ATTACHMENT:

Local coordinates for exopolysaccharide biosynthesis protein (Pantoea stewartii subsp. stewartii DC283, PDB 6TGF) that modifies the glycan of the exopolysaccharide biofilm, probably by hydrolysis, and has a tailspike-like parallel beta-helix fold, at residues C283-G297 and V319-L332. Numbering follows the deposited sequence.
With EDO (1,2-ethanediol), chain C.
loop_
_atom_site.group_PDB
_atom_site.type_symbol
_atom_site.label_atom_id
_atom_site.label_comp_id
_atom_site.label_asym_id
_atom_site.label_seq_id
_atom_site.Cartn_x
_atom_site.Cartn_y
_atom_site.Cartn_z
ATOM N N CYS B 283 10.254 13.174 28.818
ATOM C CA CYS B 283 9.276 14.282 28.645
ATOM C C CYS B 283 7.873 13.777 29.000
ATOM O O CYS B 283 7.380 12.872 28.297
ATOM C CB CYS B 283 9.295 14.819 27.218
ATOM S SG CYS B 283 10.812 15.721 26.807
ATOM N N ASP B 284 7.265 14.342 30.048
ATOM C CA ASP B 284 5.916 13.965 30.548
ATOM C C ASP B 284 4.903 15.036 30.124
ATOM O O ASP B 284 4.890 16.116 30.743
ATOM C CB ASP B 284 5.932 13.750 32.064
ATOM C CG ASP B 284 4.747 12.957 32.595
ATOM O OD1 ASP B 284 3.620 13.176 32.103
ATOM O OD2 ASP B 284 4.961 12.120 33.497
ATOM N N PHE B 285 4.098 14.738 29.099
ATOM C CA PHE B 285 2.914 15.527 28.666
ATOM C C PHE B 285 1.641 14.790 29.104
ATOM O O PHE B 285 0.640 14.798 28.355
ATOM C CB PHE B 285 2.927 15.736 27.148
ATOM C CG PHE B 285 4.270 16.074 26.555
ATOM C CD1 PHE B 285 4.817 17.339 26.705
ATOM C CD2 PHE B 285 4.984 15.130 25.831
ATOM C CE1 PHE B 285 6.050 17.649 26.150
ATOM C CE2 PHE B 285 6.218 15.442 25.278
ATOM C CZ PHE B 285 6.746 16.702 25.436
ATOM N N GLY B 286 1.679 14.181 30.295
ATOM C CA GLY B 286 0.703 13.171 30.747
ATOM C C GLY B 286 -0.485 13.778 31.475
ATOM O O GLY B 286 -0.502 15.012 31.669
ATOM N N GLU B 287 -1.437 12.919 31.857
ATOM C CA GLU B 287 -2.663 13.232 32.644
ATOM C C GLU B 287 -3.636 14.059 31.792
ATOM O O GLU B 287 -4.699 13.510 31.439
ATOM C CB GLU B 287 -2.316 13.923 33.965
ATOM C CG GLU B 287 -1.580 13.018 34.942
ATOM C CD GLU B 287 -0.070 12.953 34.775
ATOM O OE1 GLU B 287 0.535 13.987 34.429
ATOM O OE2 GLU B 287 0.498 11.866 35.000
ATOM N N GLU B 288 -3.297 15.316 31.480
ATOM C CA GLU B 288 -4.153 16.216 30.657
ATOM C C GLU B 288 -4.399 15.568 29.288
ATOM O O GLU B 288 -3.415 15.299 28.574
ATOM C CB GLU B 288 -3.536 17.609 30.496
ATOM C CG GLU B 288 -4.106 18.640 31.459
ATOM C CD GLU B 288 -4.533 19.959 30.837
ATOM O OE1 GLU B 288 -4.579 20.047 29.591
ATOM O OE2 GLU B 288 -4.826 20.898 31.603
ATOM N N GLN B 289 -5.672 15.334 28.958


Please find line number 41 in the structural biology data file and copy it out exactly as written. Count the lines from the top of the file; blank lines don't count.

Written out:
ATOM O O GLY B 286 -0.502 15.012 31.669